MSgt Christopher Aguilera
Christopher Aguilera joined the military after his college plans fell through. Having always loved planes, he decided on the Air Force. He enlisted in the mid-’90s and deployed to Korea, Singapore, Saudi Arabia, Africa, and several additional deployments to Iraq and Afghanistan.
On June 9, 2010, in Helmand Province, Afghanistan, during his third combat mission of the day, Master Sergeant Aguilera, serving as a Special Mission Aviator, was answering a medevac request to pick up a wounded British Commando when his helicopter was shot down. He was pinned by the aircraft’s transmission with life-threatening injuries, including dozens of broken bones and a punctured lung, and was on fire from the waist down. However, MSgt Aguilera still held off the enemy until his teammates on his sister ship arrived. MSgt Aguilera and HFOT home recipient Anthony Simone were the only survivors of the crash.
Once back in the United States, Christopher spent five months at Brooke Army Medical Center undergoing over 20 surgeries for his injuries, including the partial amputation of his right foot and left leg limb salvage. After an additional six months of rehabilitation at Nellis Air Force Base in Nevada, Christopher passed his PT test, regained his flying status, and re-deployed to establish the first combat rescue squadron in Djibouti, Africa. During that tour, Christopher sustained a severe infection to the remainder of his lower left leg, which forced him to have doctors amputate it. After his full amputation, he competed in several Warrior Games and the first Invictus Games, winning several gold, silver, and bronze medals before retiring from the military in January 2015 after 23 years of honorable service.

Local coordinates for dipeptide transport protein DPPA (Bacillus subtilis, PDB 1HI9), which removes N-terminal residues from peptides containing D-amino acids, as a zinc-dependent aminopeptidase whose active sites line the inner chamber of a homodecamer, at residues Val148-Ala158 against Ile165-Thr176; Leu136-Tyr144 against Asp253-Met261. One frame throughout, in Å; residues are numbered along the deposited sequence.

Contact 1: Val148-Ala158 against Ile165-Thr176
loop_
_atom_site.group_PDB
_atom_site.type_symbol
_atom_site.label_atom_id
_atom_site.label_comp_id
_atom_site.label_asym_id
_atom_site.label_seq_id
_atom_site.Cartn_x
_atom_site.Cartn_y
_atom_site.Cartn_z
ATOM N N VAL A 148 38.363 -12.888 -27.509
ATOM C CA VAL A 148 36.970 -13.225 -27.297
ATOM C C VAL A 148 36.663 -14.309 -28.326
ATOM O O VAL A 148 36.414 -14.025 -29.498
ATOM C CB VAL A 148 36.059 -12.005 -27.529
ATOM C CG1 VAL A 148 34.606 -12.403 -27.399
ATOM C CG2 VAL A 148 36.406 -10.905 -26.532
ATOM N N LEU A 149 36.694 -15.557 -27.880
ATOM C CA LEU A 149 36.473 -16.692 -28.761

Shortly after retirement, Christopher met his wife Jennifer Flanagan, and they are now happily raising their young son Liam. Christopher loves being a husband and father, but his injuries prevent him from being the provider and protector he desires. The family currently lives in a two-story home with a steep driveway and various levels throughout the house, making wheelchair use impossible. The pain he experiences from wearing a prosthetic all day limits his time with Jenn and Liam. It is frustrating for Christopher to watch Jenn take on most of the parental duties, since he cannot tend to Liam when his prosthetic is off. Receiving a specially adapted custom Homes For Our Troops home will enable Christopher to care for Liam barrier-free, and take on more daily activities, like cooking dinner. Jennifer often worries about Christopher’s safety and looks forward to not seeing her husband in pain all the time.